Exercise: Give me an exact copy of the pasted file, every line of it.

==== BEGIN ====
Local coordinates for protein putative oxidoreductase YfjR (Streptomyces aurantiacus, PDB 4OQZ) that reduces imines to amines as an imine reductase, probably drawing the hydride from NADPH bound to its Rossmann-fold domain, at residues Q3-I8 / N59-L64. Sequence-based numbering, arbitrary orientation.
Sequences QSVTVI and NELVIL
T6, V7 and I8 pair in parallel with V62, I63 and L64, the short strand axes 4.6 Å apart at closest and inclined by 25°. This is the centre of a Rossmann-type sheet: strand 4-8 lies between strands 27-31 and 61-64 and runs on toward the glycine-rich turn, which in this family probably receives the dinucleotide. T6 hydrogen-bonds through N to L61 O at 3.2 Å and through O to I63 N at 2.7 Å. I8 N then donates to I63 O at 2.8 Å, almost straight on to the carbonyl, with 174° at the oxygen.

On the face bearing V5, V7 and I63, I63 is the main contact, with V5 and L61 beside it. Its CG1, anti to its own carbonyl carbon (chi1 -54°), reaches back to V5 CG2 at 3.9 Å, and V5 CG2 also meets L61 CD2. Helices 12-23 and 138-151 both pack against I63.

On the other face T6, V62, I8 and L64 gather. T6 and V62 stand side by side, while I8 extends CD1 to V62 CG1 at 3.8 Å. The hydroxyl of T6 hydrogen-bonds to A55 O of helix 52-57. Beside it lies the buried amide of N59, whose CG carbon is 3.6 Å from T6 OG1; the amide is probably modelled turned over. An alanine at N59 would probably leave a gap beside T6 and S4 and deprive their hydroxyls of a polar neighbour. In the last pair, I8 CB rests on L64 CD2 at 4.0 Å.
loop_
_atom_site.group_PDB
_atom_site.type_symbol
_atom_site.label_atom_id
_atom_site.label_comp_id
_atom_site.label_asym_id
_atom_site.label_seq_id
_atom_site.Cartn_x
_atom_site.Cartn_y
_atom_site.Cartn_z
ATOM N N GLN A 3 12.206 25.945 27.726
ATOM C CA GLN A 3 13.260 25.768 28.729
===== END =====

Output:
Local coordinates for protein putative oxidoreductase YfjR (Streptomyces aurantiacus, PDB 4OQZ) that reduces imines to amines as an imine reductase, probably drawing the hydride from NADPH bound to its Rossmann-fold domain, at residues Q3-I8 / N59-L64. Sequence-based numbering, arbitrary orientation.
Sequences QSVTVI and NELVIL
T6, V7 and I8 pair in parallel with V62, I63 and L64, the short strand axes 4.6 Å apart at closest and inclined by 25°. This is the centre of a Rossmann-type sheet: strand 4-8 lies between strands 27-31 and 61-64 and runs on toward the glycine-rich turn, which in this family probably receives the dinucleotide. T6 hydrogen-bonds through N to L61 O at 3.2 Å and through O to I63 N at 2.7 Å. I8 N then donates to I63 O at 2.8 Å, almost straight on to the carbonyl, with 174° at the oxygen.

On the face bearing V5, V7 and I63, I63 is the main contact, with V5 and L61 beside it. Its CG1, anti to its own carbonyl carbon (chi1 -54°), reaches back to V5 CG2 at 3.9 Å, and V5 CG2 also meets L61 CD2. Helices 12-23 and 138-151 both pack against I63.

On the other face T6, V62, I8 and L64 gather. T6 and V62 stand side by side, while I8 extends CD1 to V62 CG1 at 3.8 Å. The hydroxyl of T6 hydrogen-bonds to A55 O of helix 52-57. Beside it lies the buried amide of N59, whose CG carbon is 3.6 Å from T6 OG1; the amide is probably modelled turned over. An alanine at N59 would probably leave a gap beside T6 and S4 and deprive their hydroxyls of a polar neighbour. In the last pair, I8 CB rests on L64 CD2 at 4.0 Å.
loop_
_atom_site.group_PDB
_atom_site.type_symbol
_atom_site.label_atom_id
_atom_site.label_comp_id
_atom_site.label_asym_id
_atom_site.label_seq_id
_atom_site.Cartn_x
_atom_site.Cartn_y
_atom_site.Cartn_z
ATOM N N GLN A 3 12.206 25.945 27.726
ATOM C CA GLN A 3 13.260 25.768 28.729